Measures of post-tax fossil fuel subsidies provide a summary statistic of prevailing underpricing of fossil fuels. The above update confirms the earlier finding of substantial and pervasive underpricing of fossil fuels across countries, estimates subsidies that are of macroeconomic importance, and large economic welfare gains from energy price reform. Going forward, the composition of energy subsidies may change significantly. For example, the appropriate value on carbon emissions will likely rise as countries ramp up their Paris mitigation pledges, while underpricing for air pollution may decline with policies to reduce local air emission rates. However, we anticipate large overall fossil fuel subsidies will persist for the foreseeable future.

Not all countries are willing and able to raise fossil fuel prices, depending on national circumstances. Some, for example, may prefer policies that mimic many of the behavioral responses of higher fuel prices but without a first-order tax burden on energy users49, while others may, for competitiveness concerns, be constrained by actions of comparator countries. The above analysis is still useful, however, in indicating the implicit prices that would be efficient for other policy instruments to target, and in informing international and regional debates on the possible coordination of energy price reform.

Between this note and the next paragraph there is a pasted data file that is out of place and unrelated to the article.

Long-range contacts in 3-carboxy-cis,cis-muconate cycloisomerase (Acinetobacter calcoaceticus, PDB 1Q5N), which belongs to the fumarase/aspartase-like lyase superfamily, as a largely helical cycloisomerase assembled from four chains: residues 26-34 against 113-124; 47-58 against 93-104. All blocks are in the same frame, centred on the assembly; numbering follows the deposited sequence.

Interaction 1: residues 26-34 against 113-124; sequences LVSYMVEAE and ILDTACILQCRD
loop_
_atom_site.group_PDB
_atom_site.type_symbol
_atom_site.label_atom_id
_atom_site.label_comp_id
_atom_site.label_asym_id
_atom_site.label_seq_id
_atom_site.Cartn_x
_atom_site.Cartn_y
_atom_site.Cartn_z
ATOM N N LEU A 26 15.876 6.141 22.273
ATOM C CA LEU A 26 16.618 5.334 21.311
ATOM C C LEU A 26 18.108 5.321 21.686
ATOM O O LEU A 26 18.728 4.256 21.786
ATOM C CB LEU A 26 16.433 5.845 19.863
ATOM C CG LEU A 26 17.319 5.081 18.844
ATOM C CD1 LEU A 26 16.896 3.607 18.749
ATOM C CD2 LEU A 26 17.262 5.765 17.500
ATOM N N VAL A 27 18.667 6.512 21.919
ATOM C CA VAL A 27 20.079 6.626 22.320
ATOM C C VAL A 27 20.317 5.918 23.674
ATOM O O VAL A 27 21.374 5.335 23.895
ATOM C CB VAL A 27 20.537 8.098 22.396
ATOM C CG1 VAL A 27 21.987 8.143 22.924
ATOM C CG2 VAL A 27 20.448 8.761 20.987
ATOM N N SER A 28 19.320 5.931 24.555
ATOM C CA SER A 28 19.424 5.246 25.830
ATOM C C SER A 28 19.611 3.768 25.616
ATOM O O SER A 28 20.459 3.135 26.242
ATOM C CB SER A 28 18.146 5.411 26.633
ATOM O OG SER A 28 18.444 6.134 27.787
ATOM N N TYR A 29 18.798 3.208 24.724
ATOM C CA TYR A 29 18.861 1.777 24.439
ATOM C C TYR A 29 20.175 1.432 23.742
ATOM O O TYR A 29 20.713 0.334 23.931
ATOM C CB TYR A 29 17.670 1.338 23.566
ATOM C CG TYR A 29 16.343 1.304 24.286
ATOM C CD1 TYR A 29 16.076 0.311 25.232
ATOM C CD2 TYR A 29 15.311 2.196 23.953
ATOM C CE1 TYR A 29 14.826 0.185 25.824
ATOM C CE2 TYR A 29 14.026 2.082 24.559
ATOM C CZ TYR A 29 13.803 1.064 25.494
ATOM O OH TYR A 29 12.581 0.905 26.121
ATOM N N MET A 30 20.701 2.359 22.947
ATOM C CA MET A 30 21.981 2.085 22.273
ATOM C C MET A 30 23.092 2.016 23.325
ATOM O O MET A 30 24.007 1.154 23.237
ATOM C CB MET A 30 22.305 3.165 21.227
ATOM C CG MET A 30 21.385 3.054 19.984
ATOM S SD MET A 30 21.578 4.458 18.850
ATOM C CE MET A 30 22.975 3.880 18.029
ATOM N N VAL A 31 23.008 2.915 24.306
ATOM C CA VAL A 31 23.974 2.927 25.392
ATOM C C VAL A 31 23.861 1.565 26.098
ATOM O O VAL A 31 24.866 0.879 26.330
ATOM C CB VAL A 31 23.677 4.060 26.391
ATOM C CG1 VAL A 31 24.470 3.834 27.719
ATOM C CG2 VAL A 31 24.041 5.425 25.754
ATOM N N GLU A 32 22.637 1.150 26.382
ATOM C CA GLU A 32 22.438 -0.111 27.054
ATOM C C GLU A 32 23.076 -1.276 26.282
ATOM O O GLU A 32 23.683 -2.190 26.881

At an analytical level, the first-pass nature of the above estimates should be borne in mind. Given the broad country coverage, there are necessarily many simplifications in the approach and country authorities may have different perspectives on some of the assumptions and parameter values. We hope the above analysis, combined with the associated online analytical tools that facilitate country-level sensitivity analysis, will encourage efforts to further refine country-level assessments of the appropriate level of fossil fuel prices, the trade-offs with alternative policy instruments, and the benefits from policy reform.

Appendix 1. Climate, Air Pollution, and Fiscal Background in Selected Countries

article image
Sources:; and Mitigation pledges for the Paris Accord are detailed in countries ‘Nationally Determined Contributions’— some pledges specify both conditional (contingent on external finance) and unconditional (not contingent) pledges, and in these cases the conditional pledges are included above; the United States announced its withdrawal from the Paris Agreement in May 2017 (to take effect in November 2020). For EU countries, the EU-wide target is shown (some member states like Germany have more ambitious targets). Air pollution statistics are a population-weighted average of annual concentrations of fine particulate matter—WHO (2018) recommends limiting these concentrations to below 10 micro grams per cubic meter. Debt statistics are gross debt (excluding any government assets).